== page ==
CASBAA, the Association of Asia’s pay-TV Industry, has applauded the judicial review now underway in India of proposed extension and tightening of India’s pay-TV rate regulations.
The Madras High Court is currently reviewing the clash between the rights of copyright owners around the world and new tariff regulations proposed by the Telecom Regulatory Authority of India (TRAI). The court has ordered the TRAI not to give effect to the rules until the underlying issues are considered, with a hearing now set for January 19th.
CASBAA CEO Christopher Slaughter observed that the new rules would be a major negative factor for the business environment in the $17 billion Indian media industry. “India’s pay-TV regulations have long been among the strictest in the world”, he said. “The proposed new rules are highly intrusive and would make the environment much worse. Such a heavy-handed regulatory regime will inevitably hit foreign companies’ interest in investing in India.”
Indian law gives copyright owners the ability to price and sell their creative works. In filing the Madras suit, the petitioner broadcasting organisations denounced the TRAI regulation as contrary to these principles as enshrined in the law, and in international treaties to which India is a signatory. (The TRAI rules would establish a controlled price regime by mandating a la carte channel supply, setting the ceiling, by specific genres, that broadcasting organisations can charge to multichannel programme distributors, limiting discounts, prescribing carriage fees, and stipulating a compulsory distribution fee to be paid by Broadcasting Organisations to multichannel programme distributors.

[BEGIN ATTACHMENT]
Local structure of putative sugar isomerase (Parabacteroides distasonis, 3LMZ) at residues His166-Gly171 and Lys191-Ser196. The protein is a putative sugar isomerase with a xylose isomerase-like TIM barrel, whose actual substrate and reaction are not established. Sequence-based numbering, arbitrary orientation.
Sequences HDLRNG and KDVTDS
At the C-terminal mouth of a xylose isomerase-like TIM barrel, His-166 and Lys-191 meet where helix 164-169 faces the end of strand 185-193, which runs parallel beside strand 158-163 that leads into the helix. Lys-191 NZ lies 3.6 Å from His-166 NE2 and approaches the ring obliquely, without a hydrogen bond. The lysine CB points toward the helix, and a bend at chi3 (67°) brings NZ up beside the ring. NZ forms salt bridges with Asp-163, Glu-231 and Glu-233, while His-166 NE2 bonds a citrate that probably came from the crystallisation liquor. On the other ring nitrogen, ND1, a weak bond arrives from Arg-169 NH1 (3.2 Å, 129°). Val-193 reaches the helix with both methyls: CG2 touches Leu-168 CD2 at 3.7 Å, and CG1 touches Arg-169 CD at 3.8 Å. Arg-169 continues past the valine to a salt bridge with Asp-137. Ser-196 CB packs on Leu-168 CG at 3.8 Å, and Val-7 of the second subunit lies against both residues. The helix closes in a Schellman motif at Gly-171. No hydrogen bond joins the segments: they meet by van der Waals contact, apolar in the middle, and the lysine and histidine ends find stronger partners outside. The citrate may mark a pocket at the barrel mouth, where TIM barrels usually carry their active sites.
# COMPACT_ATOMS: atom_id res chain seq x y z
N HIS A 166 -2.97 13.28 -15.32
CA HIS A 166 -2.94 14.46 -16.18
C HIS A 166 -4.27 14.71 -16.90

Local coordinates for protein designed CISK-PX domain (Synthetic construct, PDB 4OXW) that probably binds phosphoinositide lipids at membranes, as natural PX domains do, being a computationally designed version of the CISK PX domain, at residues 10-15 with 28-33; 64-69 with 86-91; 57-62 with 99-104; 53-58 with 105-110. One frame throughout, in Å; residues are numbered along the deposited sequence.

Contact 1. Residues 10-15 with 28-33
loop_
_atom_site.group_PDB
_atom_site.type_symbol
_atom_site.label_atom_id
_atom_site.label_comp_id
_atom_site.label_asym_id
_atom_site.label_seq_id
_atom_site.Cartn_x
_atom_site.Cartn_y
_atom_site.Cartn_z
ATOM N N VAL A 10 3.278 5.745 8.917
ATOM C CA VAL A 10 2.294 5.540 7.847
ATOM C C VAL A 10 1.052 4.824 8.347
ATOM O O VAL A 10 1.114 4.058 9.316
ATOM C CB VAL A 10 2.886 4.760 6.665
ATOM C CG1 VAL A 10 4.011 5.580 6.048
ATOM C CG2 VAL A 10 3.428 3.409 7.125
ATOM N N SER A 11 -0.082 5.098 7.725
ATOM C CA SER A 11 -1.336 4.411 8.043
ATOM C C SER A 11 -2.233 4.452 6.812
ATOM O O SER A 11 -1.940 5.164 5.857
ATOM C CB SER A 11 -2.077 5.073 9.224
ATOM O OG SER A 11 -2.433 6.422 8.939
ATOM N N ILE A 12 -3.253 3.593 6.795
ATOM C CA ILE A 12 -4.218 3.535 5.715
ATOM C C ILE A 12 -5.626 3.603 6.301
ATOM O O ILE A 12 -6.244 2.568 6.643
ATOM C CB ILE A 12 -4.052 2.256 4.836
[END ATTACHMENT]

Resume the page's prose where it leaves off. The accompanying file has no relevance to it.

CASBAA has long expressed concern about India’s previous rate regulations, which included a cable retail price freeze imposed in 2004 “until the market became more competitive” and never revoked.
“Today, India’s television content market is among the most competitive in the world,” said Slaughter. “Modern cable MSOs, six different DTH platforms and now online OTT television are all giving Indian consumers a wide range of viewing options.”
CASBAA’s Chief Policy Officer John Medeiros observed that “As convergence and greater competition sweep the TV economy, other governments around the world are eliminating rate controls, to give more scope to competition among traditional and new online providers. In the last few years, Korea and Taiwan have both undertaken to liberalise their pay-TV price controls, leaving India as the last market economy in Asia with a hyper-regulatory regime. The proposed new rules would take India in the opposite direction from the rest of the world.”